7. You only get the “social” aspects of social media. Unless you are in a witness protection program, do not use that faceless, ghostlike Sorry game playing piece on your LinkedIn profile. What it says to me is that you are too lazy to download a photo. Make sure your last tweets did not have more profanity than a 2 Live Crew song.
8. You didn’t proofread your cover letter, resume, etc. If you can’t bother to eliminate grammatical mistakes, how can I expect you to communicate with our clients? How do you think my clients respond to us when they get an email full of mistakes? Learn the difference between your and you’re. Don’t spell Tumblr with an “e”.
9. You lacked professional courtesy. I introduced you to an associate and you didn’t even ask what he or she does, or even worse, you were five minutes late for our meeting. Our clients don’t accept it when we are late. I was once five minutes late for a meeting and the client told me we would have to reschedule “when I could be on time.” You only have to learn that lesson once.
10. People don’t like to work with jerks. Life is too short to spend it working with people you don’t respect or who don’t respect you. An employer has a choice and a voice in who they hire. Cutthroat competition and increased choices of real estate service providers have created very high levels of expectation by our clients. We have to make good hiring decisions. Today’s clients won’t think twice about firing a real estate firm that doesn’t provide the level of service they expect, or that doesn’t offer the ability to work with people they like.
One of my friends, the president of a real estate development company, conducted a final interview with a real estate management prospect. At the end of the interview, the job was going to be offered to the candidate. The waiter brought the bill and the candidate, who was employed at the time, took it, pulled out his company credit card and said, “Don’t worry about this, I’ll put it on my company’s expense account.” My friend later said he didn’t know which shocked him more, the lack of ethics or the candidate’s stupidity.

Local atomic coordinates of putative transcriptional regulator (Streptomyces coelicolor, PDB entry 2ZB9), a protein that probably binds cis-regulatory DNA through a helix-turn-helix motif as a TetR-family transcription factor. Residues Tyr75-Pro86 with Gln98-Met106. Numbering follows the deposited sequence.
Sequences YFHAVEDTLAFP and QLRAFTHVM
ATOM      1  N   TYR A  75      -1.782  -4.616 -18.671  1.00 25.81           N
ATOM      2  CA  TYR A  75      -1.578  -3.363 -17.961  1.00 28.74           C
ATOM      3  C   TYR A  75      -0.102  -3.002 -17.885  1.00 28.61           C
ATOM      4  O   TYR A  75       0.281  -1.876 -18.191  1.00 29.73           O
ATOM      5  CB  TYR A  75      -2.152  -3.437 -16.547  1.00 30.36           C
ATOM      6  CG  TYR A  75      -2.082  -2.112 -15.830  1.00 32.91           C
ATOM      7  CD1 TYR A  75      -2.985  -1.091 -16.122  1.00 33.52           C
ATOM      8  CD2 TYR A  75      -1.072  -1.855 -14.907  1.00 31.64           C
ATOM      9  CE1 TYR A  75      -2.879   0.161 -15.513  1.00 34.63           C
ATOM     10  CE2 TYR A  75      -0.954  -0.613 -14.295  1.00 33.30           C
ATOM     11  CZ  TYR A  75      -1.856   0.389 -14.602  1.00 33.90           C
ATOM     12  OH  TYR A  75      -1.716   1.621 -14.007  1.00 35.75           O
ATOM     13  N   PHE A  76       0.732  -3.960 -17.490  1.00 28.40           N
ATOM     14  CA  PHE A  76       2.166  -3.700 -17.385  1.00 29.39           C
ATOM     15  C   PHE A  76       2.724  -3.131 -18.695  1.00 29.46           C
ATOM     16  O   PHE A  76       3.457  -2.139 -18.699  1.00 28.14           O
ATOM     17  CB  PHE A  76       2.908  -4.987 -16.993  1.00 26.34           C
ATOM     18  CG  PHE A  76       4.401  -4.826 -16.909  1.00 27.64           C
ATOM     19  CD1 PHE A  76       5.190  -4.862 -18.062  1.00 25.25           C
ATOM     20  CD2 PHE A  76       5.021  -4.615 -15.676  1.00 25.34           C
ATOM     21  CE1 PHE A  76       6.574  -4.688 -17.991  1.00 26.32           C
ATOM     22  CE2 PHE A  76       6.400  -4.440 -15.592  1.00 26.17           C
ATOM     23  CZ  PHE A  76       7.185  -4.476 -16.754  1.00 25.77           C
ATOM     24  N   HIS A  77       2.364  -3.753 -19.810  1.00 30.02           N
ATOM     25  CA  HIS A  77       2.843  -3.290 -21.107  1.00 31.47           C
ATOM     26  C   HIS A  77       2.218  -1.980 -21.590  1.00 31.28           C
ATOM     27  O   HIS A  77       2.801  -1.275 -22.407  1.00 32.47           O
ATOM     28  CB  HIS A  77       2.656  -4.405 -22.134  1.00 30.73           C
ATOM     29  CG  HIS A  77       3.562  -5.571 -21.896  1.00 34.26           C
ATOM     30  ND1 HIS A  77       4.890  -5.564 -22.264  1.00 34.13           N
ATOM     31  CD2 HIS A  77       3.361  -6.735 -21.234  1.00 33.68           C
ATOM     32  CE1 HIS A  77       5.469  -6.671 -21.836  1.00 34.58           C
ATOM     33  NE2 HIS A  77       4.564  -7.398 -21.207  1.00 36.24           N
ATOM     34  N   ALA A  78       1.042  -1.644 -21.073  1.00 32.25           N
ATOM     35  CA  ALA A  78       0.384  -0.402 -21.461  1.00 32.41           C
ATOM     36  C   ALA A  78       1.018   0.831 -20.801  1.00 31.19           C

People don’t like to work with jerks.
Susan Arledge, president of Arledge Partners Real Estate Group, is the mother of two Cupcakes who are (slowly) becoming (somewhat) appreciative of the summer jobs forced upon them and the used “beater” cars they were ‘lucky’ enough to drive. A summer of selling Cutco knives or a year of driving your grandmother’s 1997 beige Buick Century sedan with cloth, bench seats, and a bumper sticker that says “I’m a Longhorn Grandma”—because you totaled your car—are, hopefully, life lessons that won’t go to waste. And for those of you who are laughing at me for believing that, I totally get it.